She explained that it was basically an online calendar that you can set up for people to sign up to bring you food. She lives in a really close-knit neighborhood, and all of her neighbors are getting together to set one up for her, Winston and Lady Baby, so they can relax and eat some delicious home-cooked meals without having to put in the work. A pretty cushy deal, if you ask me. I can only hope my friends will feel the same goodwill when my husband and I have our first child – an event that will hopefully be taking place next winter.
Think of this as my virtual contribution to the Care Calendar. If I could be in Texas to make this for Erin & Co., it would be on the dinner table their first night home with Lady Baby.
Casseroles are generally pretty tasty, and this one is seriously dang delicious.
You start off with a good amount of lightly seasoned white rice. It’s a staple, folks, and it’s cheap. A little goes a long way. Then you mix slightly softened sliced carrots and celery in, reminiscent of the weird, unexplained veggie sticks you get with a big bowl of wings (seriously, who came up with that pairing?) Generously douse all that in ranch dressing (or bleu cheese, if you prefer – I don’t), and mix it up really well.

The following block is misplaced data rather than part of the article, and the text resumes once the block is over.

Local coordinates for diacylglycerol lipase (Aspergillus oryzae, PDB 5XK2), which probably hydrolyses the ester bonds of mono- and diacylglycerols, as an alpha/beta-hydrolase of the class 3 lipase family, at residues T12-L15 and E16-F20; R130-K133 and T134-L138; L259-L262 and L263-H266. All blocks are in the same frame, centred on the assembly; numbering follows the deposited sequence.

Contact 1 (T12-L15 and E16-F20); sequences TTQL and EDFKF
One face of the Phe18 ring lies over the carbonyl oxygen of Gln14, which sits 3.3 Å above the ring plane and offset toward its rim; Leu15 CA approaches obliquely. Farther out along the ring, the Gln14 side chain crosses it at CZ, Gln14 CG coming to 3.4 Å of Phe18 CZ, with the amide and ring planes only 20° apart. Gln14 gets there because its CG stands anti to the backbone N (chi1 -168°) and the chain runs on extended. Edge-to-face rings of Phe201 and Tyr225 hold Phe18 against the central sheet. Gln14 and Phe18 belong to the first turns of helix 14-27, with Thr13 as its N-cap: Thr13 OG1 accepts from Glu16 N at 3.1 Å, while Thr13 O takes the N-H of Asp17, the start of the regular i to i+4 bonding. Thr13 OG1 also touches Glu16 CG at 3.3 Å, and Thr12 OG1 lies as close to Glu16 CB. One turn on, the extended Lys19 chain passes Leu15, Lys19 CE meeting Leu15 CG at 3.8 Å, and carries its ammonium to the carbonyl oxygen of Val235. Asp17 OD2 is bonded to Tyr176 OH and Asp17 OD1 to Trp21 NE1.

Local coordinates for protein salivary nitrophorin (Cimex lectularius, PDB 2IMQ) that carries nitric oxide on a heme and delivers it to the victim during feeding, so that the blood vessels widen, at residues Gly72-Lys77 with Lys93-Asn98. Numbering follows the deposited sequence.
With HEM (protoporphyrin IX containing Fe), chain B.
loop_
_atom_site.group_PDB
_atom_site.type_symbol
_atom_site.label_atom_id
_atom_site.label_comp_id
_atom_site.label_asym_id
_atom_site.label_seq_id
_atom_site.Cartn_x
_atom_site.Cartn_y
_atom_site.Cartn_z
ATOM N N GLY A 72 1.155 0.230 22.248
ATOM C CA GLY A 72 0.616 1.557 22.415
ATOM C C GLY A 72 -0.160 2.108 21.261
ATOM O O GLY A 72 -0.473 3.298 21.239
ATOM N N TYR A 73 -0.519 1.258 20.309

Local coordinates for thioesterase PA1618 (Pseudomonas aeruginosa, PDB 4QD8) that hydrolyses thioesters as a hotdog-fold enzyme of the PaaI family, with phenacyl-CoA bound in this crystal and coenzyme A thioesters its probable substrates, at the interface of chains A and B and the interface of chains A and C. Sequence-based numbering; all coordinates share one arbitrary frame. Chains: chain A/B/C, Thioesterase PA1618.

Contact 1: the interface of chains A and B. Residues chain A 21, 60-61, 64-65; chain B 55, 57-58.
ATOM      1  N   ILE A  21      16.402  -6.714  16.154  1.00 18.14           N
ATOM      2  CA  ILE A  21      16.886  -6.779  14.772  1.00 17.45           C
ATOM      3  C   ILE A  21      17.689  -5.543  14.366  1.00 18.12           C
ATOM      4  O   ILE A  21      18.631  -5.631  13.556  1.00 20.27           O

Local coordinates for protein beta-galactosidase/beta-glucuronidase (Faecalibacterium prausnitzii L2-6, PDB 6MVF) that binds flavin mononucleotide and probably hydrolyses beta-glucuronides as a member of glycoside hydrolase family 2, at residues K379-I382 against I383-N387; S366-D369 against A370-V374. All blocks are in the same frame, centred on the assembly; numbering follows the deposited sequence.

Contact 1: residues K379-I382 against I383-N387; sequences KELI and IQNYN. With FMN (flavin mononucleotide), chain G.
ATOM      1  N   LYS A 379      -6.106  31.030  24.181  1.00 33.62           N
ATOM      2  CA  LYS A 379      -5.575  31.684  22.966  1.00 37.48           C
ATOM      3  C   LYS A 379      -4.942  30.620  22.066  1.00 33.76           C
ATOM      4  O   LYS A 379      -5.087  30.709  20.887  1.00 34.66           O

Of course, then we tear up a whole rotisserie chicken and toss it with a bunch of wing sauce, and layer it all together in a casserole dish, before topping it off with a golden crown of cheese and baking it until it’s all bubbly and amazing.